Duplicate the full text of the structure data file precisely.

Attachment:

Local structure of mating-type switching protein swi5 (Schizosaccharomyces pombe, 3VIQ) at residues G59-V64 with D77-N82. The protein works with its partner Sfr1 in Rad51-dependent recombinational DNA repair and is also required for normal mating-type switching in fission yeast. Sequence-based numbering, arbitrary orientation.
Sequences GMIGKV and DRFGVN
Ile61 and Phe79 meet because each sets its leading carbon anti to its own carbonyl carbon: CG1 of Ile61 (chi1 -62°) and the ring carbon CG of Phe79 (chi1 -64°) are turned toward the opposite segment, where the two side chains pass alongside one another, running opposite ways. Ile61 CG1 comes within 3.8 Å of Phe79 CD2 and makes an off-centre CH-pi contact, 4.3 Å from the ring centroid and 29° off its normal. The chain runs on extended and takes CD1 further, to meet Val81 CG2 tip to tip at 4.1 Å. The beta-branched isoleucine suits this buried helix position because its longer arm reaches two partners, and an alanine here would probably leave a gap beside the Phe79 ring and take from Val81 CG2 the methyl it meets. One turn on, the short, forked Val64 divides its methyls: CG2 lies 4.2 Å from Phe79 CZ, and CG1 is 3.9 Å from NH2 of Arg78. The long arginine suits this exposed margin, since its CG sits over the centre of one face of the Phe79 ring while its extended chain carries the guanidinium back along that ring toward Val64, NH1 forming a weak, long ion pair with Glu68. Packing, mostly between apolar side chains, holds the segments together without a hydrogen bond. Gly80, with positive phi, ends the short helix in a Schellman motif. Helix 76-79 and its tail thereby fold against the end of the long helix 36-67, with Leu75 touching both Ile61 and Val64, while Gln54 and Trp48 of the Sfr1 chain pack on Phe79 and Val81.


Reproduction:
Local structure of mating-type switching protein swi5 (Schizosaccharomyces pombe, 3VIQ) at residues G59-V64 with D77-N82. The protein works with its partner Sfr1 in Rad51-dependent recombinational DNA repair and is also required for normal mating-type switching in fission yeast. Sequence-based numbering, arbitrary orientation.
Sequences GMIGKV and DRFGVN
Ile61 and Phe79 meet because each sets its leading carbon anti to its own carbonyl carbon: CG1 of Ile61 (chi1 -62°) and the ring carbon CG of Phe79 (chi1 -64°) are turned toward the opposite segment, where the two side chains pass alongside one another, running opposite ways. Ile61 CG1 comes within 3.8 Å of Phe79 CD2 and makes an off-centre CH-pi contact, 4.3 Å from the ring centroid and 29° off its normal. The chain runs on extended and takes CD1 further, to meet Val81 CG2 tip to tip at 4.1 Å. The beta-branched isoleucine suits this buried helix position because its longer arm reaches two partners, and an alanine here would probably leave a gap beside the Phe79 ring and take from Val81 CG2 the methyl it meets. One turn on, the short, forked Val64 divides its methyls: CG2 lies 4.2 Å from Phe79 CZ, and CG1 is 3.9 Å from NH2 of Arg78. The long arginine suits this exposed margin, since its CG sits over the centre of one face of the Phe79 ring while its extended chain carries the guanidinium back along that ring toward Val64, NH1 forming a weak, long ion pair with Glu68. Packing, mostly between apolar side chains, holds the segments together without a hydrogen bond. Gly80, with positive phi, ends the short helix in a Schellman motif. Helix 76-79 and its tail thereby fold against the end of the long helix 36-67, with Leu75 touching both Ile61 and Val64, while Gln54 and Trp48 of the Sfr1 chain pack on Phe79 and Val81.